Canadian's body identified as one of those killed in Algeria terrorist ordeal
March 24, 2013 -- Updated 0216 GMT (1016 HKT)
Remains found at the site of a January terrorist attack on a natural gas facility in Algeria have been identified as Canadian.
- A Canadian is among those killed in a terrorist attack in Algeria, RCMP says
- This is the second such Canadian; the agency identified another Monday
- Terrorists took over a natural gas facility in the Sahara Desert for over a month
(CNN) -- The Royal Canadian Mounted Police said Saturday that another Canadians' remains have been identified from the scene of a terrorist attack on a natural gas facility in Algeria.
On Monday, the same agency announced that a different Canadian were found at the In Amenas facility in the Sahara Desert.
At least 37 hostages were killed in the four-day ordeal, which began December 16 and ended January 19. A number of terrorists also died after Algerian special forces raided the facility.
Soon after the incident ended, Algeria implicated two Canadians in the incident, and Prime Minister Abdelmalek Sellal accused one of being a ringleader.
Algeria hostage family tells tale
Islamist militants attack oil field
Royal Canadian Mounted Police officers traveled to Algeria to work with officials in that North African country, in light of those claims.
But it is unclear whether the bodies identified this week by the Canadian law enforcement agency belonged to either of the suspects pinpointed by Algerians, or one of the dozens of hostages killed at the gas facility, which employed many Westerners. Neither was named.
"Our investigation into this matter continues and no further information will be given at this time," the RCMP said.
Al Qaeda in the Islamic Maghreb, the North African branch of the terrorist movement, claimed responsibility for the attack.
'Mr. Marlboro': The veteran jihadist behind the attack in Algeria
CNN's Greg Botelho contributed to this report.
Today's five most popular stories
Part of complete coverage on
December 24, 2014 -- Updated 0254 GMT (1054 HKT)
A decade on from devastating 2004 Indian Ocean tsunami, the Red Cross' Matthias Schmale says that the lessons learned have made us safer.
December 24, 2014 -- Updated 0024 GMT (0824 HKT)
As soon as word broke that "The Interview" will hit some theaters, celebrations erupted across social media -- including from the stars of the film.
December 23, 2014 -- Updated 1844 GMT (0244 HKT)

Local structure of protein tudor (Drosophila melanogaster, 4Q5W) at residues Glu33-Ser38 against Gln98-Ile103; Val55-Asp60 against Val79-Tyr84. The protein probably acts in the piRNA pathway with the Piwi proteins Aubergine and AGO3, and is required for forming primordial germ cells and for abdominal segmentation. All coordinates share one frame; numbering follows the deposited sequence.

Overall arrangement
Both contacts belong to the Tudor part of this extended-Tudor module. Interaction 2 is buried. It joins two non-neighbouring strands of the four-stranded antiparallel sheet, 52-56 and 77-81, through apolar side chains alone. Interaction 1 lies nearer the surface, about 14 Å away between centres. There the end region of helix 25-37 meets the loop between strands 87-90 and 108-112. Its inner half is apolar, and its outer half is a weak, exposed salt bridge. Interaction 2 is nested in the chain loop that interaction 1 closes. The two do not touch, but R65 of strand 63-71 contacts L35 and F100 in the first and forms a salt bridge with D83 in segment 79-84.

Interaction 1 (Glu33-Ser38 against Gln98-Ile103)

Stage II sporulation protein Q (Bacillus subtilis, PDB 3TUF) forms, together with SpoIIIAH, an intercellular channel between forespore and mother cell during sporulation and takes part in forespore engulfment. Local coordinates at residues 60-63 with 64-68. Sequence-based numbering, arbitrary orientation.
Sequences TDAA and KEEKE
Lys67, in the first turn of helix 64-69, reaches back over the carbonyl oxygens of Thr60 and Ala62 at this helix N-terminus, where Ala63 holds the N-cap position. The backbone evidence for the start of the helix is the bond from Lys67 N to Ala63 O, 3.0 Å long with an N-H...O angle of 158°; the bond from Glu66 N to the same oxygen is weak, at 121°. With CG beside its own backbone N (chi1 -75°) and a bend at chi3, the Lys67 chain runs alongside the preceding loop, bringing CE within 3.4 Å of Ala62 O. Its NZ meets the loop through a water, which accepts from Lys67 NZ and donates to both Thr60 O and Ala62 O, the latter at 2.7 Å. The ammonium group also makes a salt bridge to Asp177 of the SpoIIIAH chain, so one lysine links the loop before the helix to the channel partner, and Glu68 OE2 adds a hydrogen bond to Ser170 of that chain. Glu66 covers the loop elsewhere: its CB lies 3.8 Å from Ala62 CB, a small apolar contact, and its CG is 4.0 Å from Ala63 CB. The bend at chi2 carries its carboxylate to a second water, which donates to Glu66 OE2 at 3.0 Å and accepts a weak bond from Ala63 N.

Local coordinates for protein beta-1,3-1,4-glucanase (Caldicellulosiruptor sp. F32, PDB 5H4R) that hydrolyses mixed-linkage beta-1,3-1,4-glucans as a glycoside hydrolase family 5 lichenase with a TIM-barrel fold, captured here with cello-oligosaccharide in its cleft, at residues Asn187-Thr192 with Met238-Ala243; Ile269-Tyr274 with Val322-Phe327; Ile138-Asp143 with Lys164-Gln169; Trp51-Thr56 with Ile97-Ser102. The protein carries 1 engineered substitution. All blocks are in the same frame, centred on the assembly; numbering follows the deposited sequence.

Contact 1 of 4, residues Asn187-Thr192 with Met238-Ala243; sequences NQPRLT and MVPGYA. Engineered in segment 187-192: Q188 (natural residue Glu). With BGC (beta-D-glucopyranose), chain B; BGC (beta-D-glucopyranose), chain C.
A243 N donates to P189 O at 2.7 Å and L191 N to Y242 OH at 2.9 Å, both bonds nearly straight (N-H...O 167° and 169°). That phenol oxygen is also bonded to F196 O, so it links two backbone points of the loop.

Did a rogue hacker -- or the U.S. government -- cut the cord for the regime's Internet?
December 24, 2014 -- Updated 0106 GMT (0906 HKT)
Monaco's newborn royals, Princess Gabriella and Crown Prince Jacques Honore Rainier, posed for their first official photos with their parents.
December 23, 2014 -- Updated 1706 GMT (0106 HKT)
What's next for the Internet? Acclaimed scientist Sir Tim Berners-Lee shares his insights.
December 23, 2014 -- Updated 0822 GMT (1622 HKT)
The United States and North Korea have long been locked in a bitter cycle of escalating and deescalating tensions. But the current cyber conflict may be especially hard to predict.
December 22, 2014 -- Updated 2100 GMT (0500 HKT)
A chilling video shows Boko Haram executing dozens of non-Muslims.
December 22, 2014 -- Updated 1134 GMT (1934 HKT)
New planes, new flight tests ... but will we get cheaper airfares?
December 21, 2014 -- Updated 1746 GMT (0146 HKT)
The killing of two cops could not have happened at a worse time for a city embroiled in a public battle over police-community relations, Errol Louis says.
December 22, 2014 -- Updated 0251 GMT (1051 HKT)
The gateway to Japan's capital, Tokyo Station, is celebrating its centennial this month -- and it has never looked better.
December 20, 2014 -- Updated 1621 GMT (0021 HKT)
Unicef has warned that more than 1.7 million children in conflict-torn areas of eastern Ukraine face an "extremely serious" situation.
December 22, 2014 -- Updated 1701 GMT (0101 HKT)
Each day, CNN brings you an image capturing a moment to remember, defining the present in our changing world.
Browse through images from CNN teams around the world that you don't always see on news reports.